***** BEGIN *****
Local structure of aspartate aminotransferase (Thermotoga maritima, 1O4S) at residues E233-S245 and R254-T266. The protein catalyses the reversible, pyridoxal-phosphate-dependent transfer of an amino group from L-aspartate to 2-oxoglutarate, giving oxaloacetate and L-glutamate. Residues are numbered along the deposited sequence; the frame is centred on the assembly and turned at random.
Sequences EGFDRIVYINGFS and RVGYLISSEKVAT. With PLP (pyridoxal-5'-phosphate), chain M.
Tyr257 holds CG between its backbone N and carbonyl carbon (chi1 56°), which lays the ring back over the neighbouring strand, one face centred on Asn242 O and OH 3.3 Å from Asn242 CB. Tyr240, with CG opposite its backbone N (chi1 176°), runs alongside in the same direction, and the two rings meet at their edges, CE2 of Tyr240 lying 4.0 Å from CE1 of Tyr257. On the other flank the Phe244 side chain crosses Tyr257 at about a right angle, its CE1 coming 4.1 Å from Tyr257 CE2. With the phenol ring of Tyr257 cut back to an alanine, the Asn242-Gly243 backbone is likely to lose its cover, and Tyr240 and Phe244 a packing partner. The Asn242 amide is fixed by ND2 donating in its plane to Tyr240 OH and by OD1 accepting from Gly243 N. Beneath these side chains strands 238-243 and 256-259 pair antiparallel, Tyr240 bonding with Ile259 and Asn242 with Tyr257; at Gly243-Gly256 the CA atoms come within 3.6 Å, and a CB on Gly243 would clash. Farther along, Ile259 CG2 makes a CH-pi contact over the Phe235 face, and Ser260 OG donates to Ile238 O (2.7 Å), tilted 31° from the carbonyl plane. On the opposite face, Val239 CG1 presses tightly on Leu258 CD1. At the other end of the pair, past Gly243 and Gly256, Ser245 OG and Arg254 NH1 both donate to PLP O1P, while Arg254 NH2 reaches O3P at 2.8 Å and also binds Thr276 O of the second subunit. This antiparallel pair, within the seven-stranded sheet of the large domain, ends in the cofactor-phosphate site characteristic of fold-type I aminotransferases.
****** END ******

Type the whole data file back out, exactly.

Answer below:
Local structure of aspartate aminotransferase (Thermotoga maritima, 1O4S) at residues E233-S245 and R254-T266. The protein catalyses the reversible, pyridoxal-phosphate-dependent transfer of an amino group from L-aspartate to 2-oxoglutarate, giving oxaloacetate and L-glutamate. Residues are numbered along the deposited sequence; the frame is centred on the assembly and turned at random.
Sequences EGFDRIVYINGFS and RVGYLISSEKVAT. With PLP (pyridoxal-5'-phosphate), chain M.
Tyr257 holds CG between its backbone N and carbonyl carbon (chi1 56°), which lays the ring back over the neighbouring strand, one face centred on Asn242 O and OH 3.3 Å from Asn242 CB. Tyr240, with CG opposite its backbone N (chi1 176°), runs alongside in the same direction, and the two rings meet at their edges, CE2 of Tyr240 lying 4.0 Å from CE1 of Tyr257. On the other flank the Phe244 side chain crosses Tyr257 at about a right angle, its CE1 coming 4.1 Å from Tyr257 CE2. With the phenol ring of Tyr257 cut back to an alanine, the Asn242-Gly243 backbone is likely to lose its cover, and Tyr240 and Phe244 a packing partner. The Asn242 amide is fixed by ND2 donating in its plane to Tyr240 OH and by OD1 accepting from Gly243 N. Beneath these side chains strands 238-243 and 256-259 pair antiparallel, Tyr240 bonding with Ile259 and Asn242 with Tyr257; at Gly243-Gly256 the CA atoms come within 3.6 Å, and a CB on Gly243 would clash. Farther along, Ile259 CG2 makes a CH-pi contact over the Phe235 face, and Ser260 OG donates to Ile238 O (2.7 Å), tilted 31° from the carbonyl plane. On the opposite face, Val239 CG1 presses tightly on Leu258 CD1. At the other end of the pair, past Gly243 and Gly256, Ser245 OG and Arg254 NH1 both donate to PLP O1P, while Arg254 NH2 reaches O3P at 2.8 Å and also binds Thr276 O of the second subunit. This antiparallel pair, within the seven-stranded sheet of the large domain, ends in the cofactor-phosphate site characteristic of fold-type I aminotransferases.